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|Posted on May 3, 2018 at 2:44 PM|
Those of us who were around during the 1970s might remember the chant of some critics, "the personal is political." While not true in the sense that such critics intended, I've come to believe that there is a certain amount of enduring truth in this chant. Case in point: my efforts at writing historical fiction.
I've been laboring for five years, off and on, at completing a historical novel with the working title The Vials of Wrath. This work is to be the first in a series of four or five novels exploring some of the titanic changes in the Western world since 1900. I've found that an approach that seems to be working currently is to look at historical events in the light of personal crises. Of the characters introduced so far, each wrestles with events that cause us to wonder, Is it me or is the world going crazy? In fact, there are personal upheavals that prefigure some of the events that were to shape the world in this most destructive of centuries.
I'll keep my readers up to date on how the work is going. I have two other projects underway at the same time, which may have priority, depending on circumstances. Still, I'd like to introduce some of the individuals who've captured my imagination:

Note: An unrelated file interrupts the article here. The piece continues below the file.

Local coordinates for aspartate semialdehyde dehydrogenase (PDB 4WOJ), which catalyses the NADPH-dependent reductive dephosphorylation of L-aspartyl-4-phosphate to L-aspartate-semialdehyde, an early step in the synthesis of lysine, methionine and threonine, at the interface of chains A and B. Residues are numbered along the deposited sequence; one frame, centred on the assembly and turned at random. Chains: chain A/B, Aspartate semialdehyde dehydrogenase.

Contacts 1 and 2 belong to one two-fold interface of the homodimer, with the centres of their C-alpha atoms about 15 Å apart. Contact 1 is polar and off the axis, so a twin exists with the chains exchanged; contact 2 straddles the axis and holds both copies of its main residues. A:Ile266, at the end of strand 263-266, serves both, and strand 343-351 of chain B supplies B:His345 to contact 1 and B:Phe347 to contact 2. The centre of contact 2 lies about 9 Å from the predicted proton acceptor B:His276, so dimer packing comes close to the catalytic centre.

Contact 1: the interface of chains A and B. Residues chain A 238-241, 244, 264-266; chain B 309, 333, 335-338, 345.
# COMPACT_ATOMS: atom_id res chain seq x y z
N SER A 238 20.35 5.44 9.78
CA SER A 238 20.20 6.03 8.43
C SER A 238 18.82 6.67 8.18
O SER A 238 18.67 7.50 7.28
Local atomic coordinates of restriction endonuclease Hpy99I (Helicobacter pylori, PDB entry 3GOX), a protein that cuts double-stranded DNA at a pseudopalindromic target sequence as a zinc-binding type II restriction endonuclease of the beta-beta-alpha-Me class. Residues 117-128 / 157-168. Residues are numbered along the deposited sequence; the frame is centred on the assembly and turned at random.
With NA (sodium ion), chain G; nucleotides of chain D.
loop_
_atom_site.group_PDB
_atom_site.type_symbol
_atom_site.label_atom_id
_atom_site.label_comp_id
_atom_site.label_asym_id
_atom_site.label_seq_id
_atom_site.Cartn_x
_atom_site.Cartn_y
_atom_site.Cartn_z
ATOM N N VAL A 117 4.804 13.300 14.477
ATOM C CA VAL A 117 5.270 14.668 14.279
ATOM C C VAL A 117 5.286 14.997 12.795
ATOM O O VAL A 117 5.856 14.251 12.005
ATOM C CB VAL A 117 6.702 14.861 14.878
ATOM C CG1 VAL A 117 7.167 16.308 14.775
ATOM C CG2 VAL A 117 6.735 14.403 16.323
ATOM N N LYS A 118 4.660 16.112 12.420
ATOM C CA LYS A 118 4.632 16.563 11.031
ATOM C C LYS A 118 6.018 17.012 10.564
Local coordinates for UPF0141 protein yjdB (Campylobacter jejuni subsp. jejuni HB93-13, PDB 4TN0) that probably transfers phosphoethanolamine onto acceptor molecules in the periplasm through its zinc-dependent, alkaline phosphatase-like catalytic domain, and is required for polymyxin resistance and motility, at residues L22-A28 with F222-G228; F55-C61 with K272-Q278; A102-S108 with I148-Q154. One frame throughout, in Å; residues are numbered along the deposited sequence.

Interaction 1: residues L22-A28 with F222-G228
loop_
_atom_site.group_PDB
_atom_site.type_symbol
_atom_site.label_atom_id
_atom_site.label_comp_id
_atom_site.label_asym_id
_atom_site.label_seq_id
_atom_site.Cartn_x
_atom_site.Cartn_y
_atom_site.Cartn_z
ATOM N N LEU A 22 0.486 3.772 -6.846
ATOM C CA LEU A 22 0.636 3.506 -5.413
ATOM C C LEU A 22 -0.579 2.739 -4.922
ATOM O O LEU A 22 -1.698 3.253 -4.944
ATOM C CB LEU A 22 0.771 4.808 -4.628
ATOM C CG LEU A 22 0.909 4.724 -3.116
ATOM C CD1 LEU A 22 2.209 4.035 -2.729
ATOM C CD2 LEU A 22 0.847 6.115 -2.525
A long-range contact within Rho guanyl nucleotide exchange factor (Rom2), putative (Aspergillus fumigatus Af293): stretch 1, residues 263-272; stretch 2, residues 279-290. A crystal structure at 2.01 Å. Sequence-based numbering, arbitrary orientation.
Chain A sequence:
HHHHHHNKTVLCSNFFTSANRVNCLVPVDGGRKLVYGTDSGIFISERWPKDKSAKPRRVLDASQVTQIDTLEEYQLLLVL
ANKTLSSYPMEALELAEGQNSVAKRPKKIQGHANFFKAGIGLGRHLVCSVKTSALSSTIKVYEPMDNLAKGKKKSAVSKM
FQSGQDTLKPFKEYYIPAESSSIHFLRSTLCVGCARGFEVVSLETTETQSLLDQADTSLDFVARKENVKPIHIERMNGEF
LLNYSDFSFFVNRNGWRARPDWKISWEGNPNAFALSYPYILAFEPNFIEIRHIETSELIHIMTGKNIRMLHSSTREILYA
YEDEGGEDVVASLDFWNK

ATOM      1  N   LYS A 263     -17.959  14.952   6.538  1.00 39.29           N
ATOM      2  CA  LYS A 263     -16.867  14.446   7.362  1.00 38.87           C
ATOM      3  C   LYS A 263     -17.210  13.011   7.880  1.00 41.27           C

* Wilhelm and Friedrich von dem Bruch, young Prussian officers who try to make sense of their brother's suicide, while struggling with their father's harsh morality.
* Egbert Pfeffer, a railroad worker who believes in the brotherhood of man, and who struggles to keep this belief in the face of storms that threaten to sink it forever.
* Martin Salzmann, a clergyman who wonders whether the values that have guided him through life are no longer relevant.
* Alexander Lavrentiyev, a Russian officer whose love of Mother Russia is at war with his belief that the government of Nicholas II has put the country on a path to disaster.
* Raoul Pagès, a French officer whose insider knowledge of his nation's strengths and weaknesses sets him at odds with the "conventional wisdom."
Other players will shortly make their entrance onto the stage. I must confess that my educator's mindset is making it difficult to keep the plot on track, without veering into the trackless wilderness of preachiness or didactic madness. I pledge to make the best effort possible.